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Mol Biol Evol. Apr 2010; 27(4): 848–861.
Published online Dec 14, 2009. doi:  10.1093/molbev/msp291
PMCID: PMC2877538

Recombination Yet Inefficient Selection along the Drosophila melanogaster Subgroup's Fourth Chromosome

Abstract

A central goal of evolutionary genetics is an understanding of the forces responsible for the observed variation, both within and between species. Theoretical and empirical work have demonstrated that genetic recombination contributes to this variation by breaking down linkage between nucleotide sites, thus allowing them to behave independently and for selective forces to act efficiently on them. The Drosophila fourth chromosome, which is believed to experience no—or very low—rates of recombination has been an important model for investigating these effects. Despite previous efforts, central questions regarding the extent of recombination and the predominant modes of selection acting on it remain open. In order to more comprehensively test hypotheses regarding recombination and its potential influence on selection along the fourth chromosome, we have resequenced regions from most of its genes from Drosophila melanogaster, D. simulans, and D. yakuba. These data, along with available outgroup sequence, demonstrate that recombination is low but significantly greater than zero for the three species. Despite there being recombination, there is strong evidence that its frequency is low enough to have rendered selection relatively inefficient. The signatures of relaxed constraint can be detected at both the level of polymorphism and divergence.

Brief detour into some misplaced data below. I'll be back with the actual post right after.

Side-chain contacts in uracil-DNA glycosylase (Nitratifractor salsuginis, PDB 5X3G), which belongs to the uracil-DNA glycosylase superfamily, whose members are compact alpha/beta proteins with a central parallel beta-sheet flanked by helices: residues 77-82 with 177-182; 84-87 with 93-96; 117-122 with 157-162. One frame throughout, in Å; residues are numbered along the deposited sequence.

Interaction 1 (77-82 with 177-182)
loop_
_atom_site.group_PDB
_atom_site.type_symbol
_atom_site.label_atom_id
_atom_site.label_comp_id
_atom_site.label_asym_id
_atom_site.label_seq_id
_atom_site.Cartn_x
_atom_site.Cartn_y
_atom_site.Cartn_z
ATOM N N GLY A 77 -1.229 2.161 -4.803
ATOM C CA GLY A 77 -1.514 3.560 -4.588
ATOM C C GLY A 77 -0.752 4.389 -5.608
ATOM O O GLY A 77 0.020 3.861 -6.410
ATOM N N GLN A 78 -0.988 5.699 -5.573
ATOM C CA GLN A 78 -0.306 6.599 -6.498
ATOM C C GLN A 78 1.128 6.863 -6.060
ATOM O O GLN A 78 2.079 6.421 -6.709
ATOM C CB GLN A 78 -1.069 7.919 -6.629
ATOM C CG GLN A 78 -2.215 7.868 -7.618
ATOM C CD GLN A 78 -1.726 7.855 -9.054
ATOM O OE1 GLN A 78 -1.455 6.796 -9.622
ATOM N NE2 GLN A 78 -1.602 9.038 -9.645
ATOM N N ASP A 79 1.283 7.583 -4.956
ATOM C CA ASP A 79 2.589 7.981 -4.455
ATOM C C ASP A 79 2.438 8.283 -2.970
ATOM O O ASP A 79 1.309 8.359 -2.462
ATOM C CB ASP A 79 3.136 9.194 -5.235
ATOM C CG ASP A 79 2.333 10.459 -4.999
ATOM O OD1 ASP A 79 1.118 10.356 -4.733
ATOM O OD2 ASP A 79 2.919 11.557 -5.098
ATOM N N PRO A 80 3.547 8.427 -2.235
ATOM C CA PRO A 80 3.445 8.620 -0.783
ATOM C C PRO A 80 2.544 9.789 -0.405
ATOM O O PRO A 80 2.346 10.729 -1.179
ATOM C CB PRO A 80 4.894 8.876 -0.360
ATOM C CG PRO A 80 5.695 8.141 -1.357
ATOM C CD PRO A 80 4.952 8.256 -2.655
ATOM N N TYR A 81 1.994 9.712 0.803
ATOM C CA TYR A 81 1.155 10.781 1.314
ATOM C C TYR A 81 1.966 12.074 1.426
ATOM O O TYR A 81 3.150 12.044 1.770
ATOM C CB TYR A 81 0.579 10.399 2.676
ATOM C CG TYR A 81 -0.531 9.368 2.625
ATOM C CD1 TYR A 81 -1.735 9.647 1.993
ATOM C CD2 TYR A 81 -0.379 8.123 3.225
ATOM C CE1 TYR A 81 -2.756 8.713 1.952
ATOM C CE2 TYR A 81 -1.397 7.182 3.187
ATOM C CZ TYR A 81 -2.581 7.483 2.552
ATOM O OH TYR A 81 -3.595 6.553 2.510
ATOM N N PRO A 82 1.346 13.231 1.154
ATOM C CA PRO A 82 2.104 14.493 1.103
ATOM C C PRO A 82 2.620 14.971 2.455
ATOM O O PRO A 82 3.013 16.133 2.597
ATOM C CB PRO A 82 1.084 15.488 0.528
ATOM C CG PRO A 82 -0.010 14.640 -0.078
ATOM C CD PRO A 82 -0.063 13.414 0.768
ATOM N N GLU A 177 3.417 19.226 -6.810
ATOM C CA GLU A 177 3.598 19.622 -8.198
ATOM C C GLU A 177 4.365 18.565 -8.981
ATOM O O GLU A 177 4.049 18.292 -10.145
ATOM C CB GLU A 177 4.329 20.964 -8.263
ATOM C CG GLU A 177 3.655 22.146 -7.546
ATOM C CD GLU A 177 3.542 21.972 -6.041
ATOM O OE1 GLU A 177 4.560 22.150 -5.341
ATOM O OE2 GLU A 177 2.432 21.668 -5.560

Keywords: dot chromosome, recombination, gene conversion, selective constraint, relaxed constraint, purifying selection

Introduction

The comparison of genomes or genomic regions that vary in the amounts of genetic recombination that they experience has led to powerful empirical tests of several theoretical population genetic models of selection (Kliman and Hey 1993; Betancourt and Presgraves 2002; Smith and Eyre-Walker 2002; Presgraves 2005; Andolfatto 2007; Begun et al. 2007; Haddrill et al. 2007; Shapiro et al. 2007; Betancourt et al. 2009 Sella et al. 2009). The importance of testing these models stems from the insights gained into the selective forces that govern standing variation and molecular evolution, and also from furthering our understanding of the evolutionary effects of sex, and the extent to which recombination influences the efficiency of natural selection (Felsenstein 1974; Kondrashov 1988; Rice and Chippindale 2001; Bachtrog 2003; Paland and Lynch 2006; Kaiser and Charlesworth 2008).